As Chipworks explains, these drawings are made with the same processes used to assemble the rest of a computer chip. Designs are etched onto photolithography plates which are then used to “print” the chips’ circuitry, layer by layer, in thin films of silicon, silicon dioxide, aluminum and other materials. It’s a complicated process that takes hundreds of steps and millions of dollars worth of machinery, and it requires incredible degrees of precision and repeatability.

But if there’s a little unused space in a chip, why not fill that with an entertaining design? It’s not as if most of the chip companies’ customers will ever notice. The only people likely to see these designs are the chip engineers’ supervisors and analysts at companies like Chipworks.

“The mass production of these works of art as parasites on the body of a commercial IC goes unnoticed by most observers,” writes Chipworks. “Their existence is a tribute to human resourcefulness and creativity, surfacing from deep within a complex process.”

 

Full story: Gallery: Microscopic Art Hides Inside Computer Chips | Gadget Lab | Wired.com.

Virgin’s Richard Branson Plans Deep-Sea Diving Venture

Photo of Virgin Oceanic sub in San FranciscoGallivanting billionaire Richard Branson is well on his way to space. Now he plans to explore the deepest parts of the ocean as well.

Branson announced his undersea exploration venture, Virgin Oceanic, on Tuesday. Unlike his suborbital-space-flight company, Virgin Galactic, the new venture is not accepting paying passengers. Instead, it will comprise only five deep-sea dives, each one carrying just one person, to the deepest points in each of the five oceans.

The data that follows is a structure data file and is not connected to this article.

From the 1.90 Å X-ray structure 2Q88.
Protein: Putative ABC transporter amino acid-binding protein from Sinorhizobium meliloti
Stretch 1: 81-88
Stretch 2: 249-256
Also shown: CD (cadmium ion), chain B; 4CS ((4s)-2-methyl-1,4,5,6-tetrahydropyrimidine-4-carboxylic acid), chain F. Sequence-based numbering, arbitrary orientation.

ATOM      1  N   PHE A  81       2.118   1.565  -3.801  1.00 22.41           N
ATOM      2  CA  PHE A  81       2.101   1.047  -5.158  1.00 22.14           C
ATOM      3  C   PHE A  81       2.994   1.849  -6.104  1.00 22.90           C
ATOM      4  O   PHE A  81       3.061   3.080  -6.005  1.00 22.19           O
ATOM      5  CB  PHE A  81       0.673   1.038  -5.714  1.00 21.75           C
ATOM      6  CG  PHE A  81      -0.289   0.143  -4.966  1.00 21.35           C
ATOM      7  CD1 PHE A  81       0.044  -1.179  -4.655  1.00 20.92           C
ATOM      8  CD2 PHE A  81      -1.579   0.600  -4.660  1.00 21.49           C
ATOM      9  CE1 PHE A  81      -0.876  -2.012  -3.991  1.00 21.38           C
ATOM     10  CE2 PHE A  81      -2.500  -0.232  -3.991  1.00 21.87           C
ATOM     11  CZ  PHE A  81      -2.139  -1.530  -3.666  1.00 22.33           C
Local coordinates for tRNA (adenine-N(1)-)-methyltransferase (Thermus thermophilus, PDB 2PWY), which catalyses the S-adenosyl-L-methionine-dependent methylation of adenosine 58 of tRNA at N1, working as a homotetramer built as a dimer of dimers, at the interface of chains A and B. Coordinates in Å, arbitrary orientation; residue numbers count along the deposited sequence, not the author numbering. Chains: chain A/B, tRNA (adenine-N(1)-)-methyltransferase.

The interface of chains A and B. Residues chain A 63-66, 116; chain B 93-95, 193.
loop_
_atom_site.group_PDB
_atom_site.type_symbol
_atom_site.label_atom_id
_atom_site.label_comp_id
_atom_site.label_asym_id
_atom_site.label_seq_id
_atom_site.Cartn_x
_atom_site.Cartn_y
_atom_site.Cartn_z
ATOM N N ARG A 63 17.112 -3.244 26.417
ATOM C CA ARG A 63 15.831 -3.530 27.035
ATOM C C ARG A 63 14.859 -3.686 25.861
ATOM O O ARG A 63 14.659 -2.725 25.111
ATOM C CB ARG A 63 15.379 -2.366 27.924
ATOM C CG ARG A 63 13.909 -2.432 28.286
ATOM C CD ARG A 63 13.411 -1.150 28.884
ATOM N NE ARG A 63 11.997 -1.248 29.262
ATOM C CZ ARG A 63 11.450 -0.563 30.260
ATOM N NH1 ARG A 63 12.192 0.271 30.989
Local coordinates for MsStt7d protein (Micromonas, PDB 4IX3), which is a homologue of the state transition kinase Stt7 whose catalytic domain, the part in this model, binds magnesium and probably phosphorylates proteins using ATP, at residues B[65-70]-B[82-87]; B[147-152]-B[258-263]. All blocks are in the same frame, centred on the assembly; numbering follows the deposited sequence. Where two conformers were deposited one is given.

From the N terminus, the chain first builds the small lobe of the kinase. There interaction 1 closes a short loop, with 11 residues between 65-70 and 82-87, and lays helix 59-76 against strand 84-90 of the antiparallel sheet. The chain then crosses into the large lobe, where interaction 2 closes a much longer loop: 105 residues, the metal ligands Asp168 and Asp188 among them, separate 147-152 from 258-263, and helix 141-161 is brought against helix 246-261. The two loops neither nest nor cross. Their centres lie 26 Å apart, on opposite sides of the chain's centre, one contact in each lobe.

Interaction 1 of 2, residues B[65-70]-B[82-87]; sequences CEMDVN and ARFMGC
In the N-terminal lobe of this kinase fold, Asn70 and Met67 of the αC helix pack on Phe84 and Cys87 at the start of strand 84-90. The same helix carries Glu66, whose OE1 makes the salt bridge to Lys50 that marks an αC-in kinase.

Virgin Oceanic tested its submarine in San Francisco Bay recently. Photo courtesy Virgin Oceanic.

To make the dives, Virgin has built a custom submarineand a flashy promotional video (see below). The sub’s cockpit has a bubble-like dome made of quartz, which can withstand 13 million pounds of pressure across its surface, Virgin says.

Overall, the sub looks a bit like an airplane, the better to “fly” to its underwater destinations. It weighs 8,000 pounds, is made of carbon fiber and titanium, and is rated to withstand pressure up to 37,000 feet below the surface. It’s not fast, though, with a maximum speed of just 3 knots and the ability to dive at 350 feet per minute, so its life-support systems are meant to last up to 24 hours.

In addition to its one human, the sub will have a water sampling system that can filter microbes and viruses from the water for later study. It will also be able to deploy unmanned probes. So far, the sub has only gone for a dip in San Francisco Bay.

Virgin Oceanic notes that sub was originally the brainchild of aviator and adventurer Steve Fossett, a friend of Branson’s, who crashed during a solo plane flight in 2007 but whose remains weren’t found until 2008.

To support and transport the sub, Virgin has retrofitted a 125-foot carbon-fiber racing catamaran with a crane, generators and lots of electronics.

The first dive will be to the bottom of the Mariana Trench, a 36,201-foot canyon deep in the western Pacific. Humans have made it to the bottom of the Mariana Trench just once before, in 1960. The commander of that expedition, Jacques Piccard, later recounted the experience of that record-setting dive.